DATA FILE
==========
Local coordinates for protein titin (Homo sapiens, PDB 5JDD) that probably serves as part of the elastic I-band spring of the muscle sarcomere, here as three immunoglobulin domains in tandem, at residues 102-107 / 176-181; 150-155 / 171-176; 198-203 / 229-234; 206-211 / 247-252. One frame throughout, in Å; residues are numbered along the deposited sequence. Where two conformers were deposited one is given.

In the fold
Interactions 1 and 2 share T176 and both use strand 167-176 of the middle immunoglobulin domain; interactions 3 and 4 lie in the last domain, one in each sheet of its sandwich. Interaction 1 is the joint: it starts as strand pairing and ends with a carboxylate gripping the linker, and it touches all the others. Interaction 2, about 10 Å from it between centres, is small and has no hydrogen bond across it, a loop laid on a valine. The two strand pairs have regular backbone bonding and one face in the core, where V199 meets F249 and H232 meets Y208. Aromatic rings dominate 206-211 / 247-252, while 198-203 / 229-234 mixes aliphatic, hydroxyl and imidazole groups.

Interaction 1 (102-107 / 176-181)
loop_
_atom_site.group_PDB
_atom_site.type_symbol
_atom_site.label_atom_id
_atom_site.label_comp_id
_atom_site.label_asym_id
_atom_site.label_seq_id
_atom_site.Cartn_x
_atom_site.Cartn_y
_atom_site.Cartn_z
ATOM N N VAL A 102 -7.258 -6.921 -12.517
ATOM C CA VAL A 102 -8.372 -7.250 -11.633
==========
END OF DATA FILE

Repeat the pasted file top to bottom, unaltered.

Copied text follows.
Local coordinates for protein titin (Homo sapiens, PDB 5JDD) that probably serves as part of the elastic I-band spring of the muscle sarcomere, here as three immunoglobulin domains in tandem, at residues 102-107 / 176-181; 150-155 / 171-176; 198-203 / 229-234; 206-211 / 247-252. One frame throughout, in Å; residues are numbered along the deposited sequence. Where two conformers were deposited one is given.

In the fold
Interactions 1 and 2 share T176 and both use strand 167-176 of the middle immunoglobulin domain; interactions 3 and 4 lie in the last domain, one in each sheet of its sandwich. Interaction 1 is the joint: it starts as strand pairing and ends with a carboxylate gripping the linker, and it touches all the others. Interaction 2, about 10 Å from it between centres, is small and has no hydrogen bond across it, a loop laid on a valine. The two strand pairs have regular backbone bonding and one face in the core, where V199 meets F249 and H232 meets Y208. Aromatic rings dominate 206-211 / 247-252, while 198-203 / 229-234 mixes aliphatic, hydroxyl and imidazole groups.

Interaction 1 (102-107 / 176-181)
loop_
_atom_site.group_PDB
_atom_site.type_symbol
_atom_site.label_atom_id
_atom_site.label_comp_id
_atom_site.label_asym_id
_atom_site.label_seq_id
_atom_site.Cartn_x
_atom_site.Cartn_y
_atom_site.Cartn_z
ATOM N N VAL A 102 -7.258 -6.921 -12.517
ATOM C CA VAL A 102 -8.372 -7.250 -11.633